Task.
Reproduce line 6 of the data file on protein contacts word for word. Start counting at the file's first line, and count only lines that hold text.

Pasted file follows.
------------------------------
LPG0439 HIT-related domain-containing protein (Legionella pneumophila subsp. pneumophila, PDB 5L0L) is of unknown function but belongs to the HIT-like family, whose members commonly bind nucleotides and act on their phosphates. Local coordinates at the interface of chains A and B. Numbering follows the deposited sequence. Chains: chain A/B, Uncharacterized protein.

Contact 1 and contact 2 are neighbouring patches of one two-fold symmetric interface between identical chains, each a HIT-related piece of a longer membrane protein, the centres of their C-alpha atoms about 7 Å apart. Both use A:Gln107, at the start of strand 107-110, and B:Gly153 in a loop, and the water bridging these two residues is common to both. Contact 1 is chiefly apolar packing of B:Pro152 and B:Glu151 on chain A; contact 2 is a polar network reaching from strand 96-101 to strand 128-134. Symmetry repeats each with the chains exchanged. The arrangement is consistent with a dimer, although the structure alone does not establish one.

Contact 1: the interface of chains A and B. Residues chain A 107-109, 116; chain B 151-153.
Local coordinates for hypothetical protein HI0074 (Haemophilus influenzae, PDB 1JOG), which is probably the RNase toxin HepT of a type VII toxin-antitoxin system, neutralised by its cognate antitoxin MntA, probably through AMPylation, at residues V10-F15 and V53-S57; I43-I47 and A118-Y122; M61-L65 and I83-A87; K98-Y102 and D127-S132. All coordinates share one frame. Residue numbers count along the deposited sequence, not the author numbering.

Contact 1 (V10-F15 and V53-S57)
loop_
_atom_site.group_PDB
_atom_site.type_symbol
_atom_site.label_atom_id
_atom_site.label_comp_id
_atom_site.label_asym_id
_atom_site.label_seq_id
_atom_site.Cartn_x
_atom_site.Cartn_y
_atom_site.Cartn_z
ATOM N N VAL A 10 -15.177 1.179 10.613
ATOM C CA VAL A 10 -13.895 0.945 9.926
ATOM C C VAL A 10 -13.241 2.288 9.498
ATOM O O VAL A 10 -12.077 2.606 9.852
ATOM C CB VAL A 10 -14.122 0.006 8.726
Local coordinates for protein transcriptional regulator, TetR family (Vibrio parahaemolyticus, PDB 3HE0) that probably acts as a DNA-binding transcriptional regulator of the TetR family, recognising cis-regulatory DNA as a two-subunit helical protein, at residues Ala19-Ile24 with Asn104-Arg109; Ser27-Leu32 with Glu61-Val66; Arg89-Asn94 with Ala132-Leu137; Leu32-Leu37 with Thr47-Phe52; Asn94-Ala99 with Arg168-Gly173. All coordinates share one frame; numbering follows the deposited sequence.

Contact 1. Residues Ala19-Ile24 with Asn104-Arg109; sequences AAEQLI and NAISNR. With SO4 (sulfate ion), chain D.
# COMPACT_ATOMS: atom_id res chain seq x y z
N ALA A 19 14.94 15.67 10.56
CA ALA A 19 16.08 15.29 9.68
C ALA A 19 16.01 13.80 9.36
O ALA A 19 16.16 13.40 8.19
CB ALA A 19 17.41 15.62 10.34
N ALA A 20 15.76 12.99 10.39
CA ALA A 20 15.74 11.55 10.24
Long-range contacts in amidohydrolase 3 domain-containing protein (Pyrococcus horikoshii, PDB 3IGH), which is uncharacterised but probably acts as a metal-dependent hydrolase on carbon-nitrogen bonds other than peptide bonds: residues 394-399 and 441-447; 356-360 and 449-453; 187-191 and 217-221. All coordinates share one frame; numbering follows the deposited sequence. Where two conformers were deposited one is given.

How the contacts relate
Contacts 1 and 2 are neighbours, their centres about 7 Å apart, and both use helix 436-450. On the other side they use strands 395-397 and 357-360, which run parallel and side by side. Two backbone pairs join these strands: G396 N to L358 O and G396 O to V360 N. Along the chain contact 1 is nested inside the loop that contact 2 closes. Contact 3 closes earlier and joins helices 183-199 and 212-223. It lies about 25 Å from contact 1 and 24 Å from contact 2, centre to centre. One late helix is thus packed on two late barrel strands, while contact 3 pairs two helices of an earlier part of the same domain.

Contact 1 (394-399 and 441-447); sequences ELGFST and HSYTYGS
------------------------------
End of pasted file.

loop_